On January 27th the BBC News website published a report titled “Auschwitz 75 years on: Are anti-Semitic attacks rising?”. Attributed to the corporation’s ‘Reality Check team’, the article cites surveys and reports on antisemitic incidents from three European countries and from bodies including the Kantor Center.
Notably the BBC chose to erase the massive rocket attacks by Palestinian terrorist groups against Israeli civilians which led to both Operation Cast Lead and Operation Protective Edge by describing those two defensive operations as “Israeli conflicts in Gaza”.
“For example, the latest report from Tel Aviv University’s Kantor Center on anti-Semitism worldwide, found the number of major violent incidents in 2018 had been at a relatively high level. However, it was still well below the levels seen around the times of Israeli conflicts in Gaza in 2008-9 and 2014, for example.” [emphasis added]
Nevertheless, we see that just a month ago, the BBC was aware of the rise in antisemitism in Europe. Consider then the way in which the same website elected to report the blatant antisemitism on display at the Aalst carnival in Belgium this past weekend.
On February 24th the BBC News website’s ‘Europe’ page published a 475-word report which it chose to headline “Belgian city of Aalst says anti-Semitic parade ‘just fun’”.
That messaging also opened the report:
“A Belgian city has defended as “just fun” a carnival featuring caricatures of Orthodox Jews wearing huge fur hats, long fake noses and ant costumes.”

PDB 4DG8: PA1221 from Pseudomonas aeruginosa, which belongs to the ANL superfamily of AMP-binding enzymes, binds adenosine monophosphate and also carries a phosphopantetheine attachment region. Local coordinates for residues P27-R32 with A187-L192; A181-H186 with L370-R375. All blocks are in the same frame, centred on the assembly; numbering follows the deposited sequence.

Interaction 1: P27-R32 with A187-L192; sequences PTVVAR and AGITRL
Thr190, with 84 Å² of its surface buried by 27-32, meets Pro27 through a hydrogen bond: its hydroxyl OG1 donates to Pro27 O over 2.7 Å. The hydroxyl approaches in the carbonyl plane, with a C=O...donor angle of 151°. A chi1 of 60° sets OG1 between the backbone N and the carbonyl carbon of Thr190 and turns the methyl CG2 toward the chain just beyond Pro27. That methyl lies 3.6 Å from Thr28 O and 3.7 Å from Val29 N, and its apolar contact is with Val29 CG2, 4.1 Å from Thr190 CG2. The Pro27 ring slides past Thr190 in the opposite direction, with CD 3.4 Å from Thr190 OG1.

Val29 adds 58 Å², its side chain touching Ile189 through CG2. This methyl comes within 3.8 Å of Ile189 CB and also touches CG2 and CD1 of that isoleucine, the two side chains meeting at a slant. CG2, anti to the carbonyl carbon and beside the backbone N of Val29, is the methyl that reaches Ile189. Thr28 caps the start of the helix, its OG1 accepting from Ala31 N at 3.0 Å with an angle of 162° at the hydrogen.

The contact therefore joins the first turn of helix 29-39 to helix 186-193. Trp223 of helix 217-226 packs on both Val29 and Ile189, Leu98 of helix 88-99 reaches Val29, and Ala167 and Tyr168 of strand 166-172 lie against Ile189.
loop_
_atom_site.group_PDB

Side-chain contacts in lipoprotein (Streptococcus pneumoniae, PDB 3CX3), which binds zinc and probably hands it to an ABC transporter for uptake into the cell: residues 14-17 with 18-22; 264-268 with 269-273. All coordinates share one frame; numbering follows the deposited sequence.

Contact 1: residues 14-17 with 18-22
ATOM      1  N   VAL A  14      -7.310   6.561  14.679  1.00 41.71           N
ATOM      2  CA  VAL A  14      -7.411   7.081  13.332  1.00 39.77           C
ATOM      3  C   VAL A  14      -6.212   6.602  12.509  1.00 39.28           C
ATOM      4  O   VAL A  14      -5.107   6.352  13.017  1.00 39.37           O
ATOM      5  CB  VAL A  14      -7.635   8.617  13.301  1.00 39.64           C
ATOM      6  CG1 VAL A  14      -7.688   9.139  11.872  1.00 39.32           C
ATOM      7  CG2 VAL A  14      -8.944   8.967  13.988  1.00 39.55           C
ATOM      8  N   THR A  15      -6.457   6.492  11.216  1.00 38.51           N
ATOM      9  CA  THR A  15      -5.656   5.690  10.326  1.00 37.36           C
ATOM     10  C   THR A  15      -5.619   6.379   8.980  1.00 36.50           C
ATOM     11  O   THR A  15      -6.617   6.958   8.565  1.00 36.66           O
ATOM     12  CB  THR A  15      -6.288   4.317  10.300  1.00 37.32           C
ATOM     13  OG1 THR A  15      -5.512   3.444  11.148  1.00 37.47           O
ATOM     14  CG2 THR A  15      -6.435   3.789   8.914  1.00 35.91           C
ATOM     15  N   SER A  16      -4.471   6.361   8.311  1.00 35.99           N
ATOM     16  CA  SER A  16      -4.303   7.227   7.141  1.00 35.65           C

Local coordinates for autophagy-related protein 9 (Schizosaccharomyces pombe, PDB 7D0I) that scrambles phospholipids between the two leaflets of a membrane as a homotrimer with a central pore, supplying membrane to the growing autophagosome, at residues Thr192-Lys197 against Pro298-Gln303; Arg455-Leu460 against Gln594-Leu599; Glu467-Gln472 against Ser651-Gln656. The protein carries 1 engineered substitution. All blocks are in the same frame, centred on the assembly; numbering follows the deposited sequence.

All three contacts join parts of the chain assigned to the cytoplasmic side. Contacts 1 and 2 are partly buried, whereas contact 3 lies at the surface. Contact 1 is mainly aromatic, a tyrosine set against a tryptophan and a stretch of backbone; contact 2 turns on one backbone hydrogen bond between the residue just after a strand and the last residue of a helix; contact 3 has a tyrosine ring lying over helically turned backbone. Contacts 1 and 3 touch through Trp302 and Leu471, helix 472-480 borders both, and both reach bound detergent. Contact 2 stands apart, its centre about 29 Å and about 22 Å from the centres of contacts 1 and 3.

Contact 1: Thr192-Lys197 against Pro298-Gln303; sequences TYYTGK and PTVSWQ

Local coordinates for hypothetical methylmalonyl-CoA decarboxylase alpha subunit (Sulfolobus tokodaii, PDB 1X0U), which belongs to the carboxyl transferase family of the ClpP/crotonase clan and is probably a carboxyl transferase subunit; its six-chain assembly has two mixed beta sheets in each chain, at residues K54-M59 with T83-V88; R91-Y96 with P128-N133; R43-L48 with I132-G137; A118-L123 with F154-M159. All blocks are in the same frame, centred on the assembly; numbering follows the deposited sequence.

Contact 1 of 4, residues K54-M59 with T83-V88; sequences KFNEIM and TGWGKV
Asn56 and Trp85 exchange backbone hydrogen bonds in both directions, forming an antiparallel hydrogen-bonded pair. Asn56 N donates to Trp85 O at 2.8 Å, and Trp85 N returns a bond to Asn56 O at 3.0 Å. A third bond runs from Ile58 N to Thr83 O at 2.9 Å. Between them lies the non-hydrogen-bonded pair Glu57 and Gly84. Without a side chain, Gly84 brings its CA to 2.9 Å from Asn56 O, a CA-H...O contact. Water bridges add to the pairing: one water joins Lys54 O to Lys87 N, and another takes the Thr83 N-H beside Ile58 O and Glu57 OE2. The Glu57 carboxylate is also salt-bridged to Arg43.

One hundred and fifty-four words were given over to promotion of the talking points of the spokesman for the city’s mayor, including the notion of antisemitism as “freedom of speech”.
“The Aalst mayor’s spokesman told the BBC “it’s our humour… just fun”. […]
“It’s our parade, our humour, people can do whatever they want,” he said. “It’s a weekend of freedom of speech.””
One can only wonder whether the BBC would find it likewise appropriate to promote the notion of “freedom of speech” in relation to grossly offensive stereotypical portrayals of other religious and ethnic groups or, for example, the LGBT community.
The report ‘balanced’ that promotion of the city spokesman’s view with statements from three sources:
“Israel, Jewish groups and Belgian Prime Minister Sophie Wilmès were among many who strongly condemned the costumes in Sunday’s parade in Aalst.”
A total of 136 words were used to report the condemnations from all those sources.
In other words, the BBC decided to give more space to the defence of the display of antisemitism in Aalst than to those condemning it.
The report included a reference to a story which was ignored by the BBC at the time.
“The city drew much criticism for parading caricature Jews last year – so much so that it was dropped from Unesco’s cultural heritage list in December. After the outcry, Aalst itself had asked to be taken off the list.”
In fact, UNESCO’s Intergovernmental Committee for the Safeguarding of Intangible Cultural Heritage said it was withdrawing the carnival “over recurring repetition of racist and anti-Semitic representations” at the event. As the Jerusalem Post pointed out, this year’s event included “more and worse antisemitic tropes and themes than in the past”.
The BBC News website, however, chose to run a headline portraying that racism as “just fun”.